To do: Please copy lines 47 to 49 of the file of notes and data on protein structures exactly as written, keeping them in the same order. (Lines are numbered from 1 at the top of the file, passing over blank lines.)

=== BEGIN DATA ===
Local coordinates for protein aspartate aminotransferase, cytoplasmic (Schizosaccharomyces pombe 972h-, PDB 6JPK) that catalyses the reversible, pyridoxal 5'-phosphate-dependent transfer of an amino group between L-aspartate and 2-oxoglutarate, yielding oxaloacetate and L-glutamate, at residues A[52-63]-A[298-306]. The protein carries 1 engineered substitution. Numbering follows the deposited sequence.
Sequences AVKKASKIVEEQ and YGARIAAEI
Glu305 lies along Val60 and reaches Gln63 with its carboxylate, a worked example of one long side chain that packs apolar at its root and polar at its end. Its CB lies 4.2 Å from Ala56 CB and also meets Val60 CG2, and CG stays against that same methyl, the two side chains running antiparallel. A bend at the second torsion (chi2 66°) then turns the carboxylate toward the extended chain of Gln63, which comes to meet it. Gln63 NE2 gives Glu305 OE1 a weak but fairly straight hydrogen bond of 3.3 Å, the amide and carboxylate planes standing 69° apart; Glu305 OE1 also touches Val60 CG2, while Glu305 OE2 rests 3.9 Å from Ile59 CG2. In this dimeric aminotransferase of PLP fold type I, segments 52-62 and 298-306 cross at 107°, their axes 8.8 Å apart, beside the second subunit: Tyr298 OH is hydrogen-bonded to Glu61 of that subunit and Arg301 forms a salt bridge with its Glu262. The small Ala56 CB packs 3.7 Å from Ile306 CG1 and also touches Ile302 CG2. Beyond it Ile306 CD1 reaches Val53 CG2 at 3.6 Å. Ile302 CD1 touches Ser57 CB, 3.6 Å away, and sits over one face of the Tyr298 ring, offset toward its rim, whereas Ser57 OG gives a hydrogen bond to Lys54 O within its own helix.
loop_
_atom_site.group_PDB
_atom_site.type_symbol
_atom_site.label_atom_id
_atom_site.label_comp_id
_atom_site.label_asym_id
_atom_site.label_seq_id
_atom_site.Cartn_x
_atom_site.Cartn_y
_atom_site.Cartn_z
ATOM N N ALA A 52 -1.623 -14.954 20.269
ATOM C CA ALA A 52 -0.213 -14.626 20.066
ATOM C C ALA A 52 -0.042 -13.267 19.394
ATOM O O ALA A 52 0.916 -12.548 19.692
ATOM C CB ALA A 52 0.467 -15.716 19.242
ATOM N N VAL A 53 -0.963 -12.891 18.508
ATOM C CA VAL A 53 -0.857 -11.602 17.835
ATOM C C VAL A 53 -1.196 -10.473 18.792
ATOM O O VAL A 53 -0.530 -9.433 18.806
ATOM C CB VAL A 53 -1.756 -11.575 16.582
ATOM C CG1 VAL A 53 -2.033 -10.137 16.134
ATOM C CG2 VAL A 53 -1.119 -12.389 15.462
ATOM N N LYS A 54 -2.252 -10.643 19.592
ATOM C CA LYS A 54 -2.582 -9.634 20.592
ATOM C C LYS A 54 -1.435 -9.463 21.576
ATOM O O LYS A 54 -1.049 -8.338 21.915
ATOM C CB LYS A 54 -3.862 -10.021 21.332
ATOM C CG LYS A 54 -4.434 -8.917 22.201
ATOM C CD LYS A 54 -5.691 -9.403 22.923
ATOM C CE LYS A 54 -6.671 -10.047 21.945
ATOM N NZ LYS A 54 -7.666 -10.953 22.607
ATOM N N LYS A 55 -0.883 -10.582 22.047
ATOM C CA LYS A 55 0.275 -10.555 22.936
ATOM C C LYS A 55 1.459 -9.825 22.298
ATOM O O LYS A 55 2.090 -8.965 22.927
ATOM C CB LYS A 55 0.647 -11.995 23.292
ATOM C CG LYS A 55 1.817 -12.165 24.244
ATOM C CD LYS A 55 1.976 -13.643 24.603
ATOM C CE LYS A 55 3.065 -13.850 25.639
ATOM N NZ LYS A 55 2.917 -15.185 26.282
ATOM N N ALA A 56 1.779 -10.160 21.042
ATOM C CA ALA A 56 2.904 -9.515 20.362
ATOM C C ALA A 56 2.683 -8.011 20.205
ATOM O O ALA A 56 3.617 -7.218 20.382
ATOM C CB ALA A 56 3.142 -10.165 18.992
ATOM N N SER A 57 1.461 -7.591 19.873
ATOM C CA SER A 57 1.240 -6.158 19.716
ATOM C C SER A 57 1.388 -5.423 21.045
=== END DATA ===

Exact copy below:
ATOM O O ALA A 56 3.617 -7.218 20.382
ATOM C CB ALA A 56 3.142 -10.165 18.992
ATOM N N SER A 57 1.461 -7.591 19.873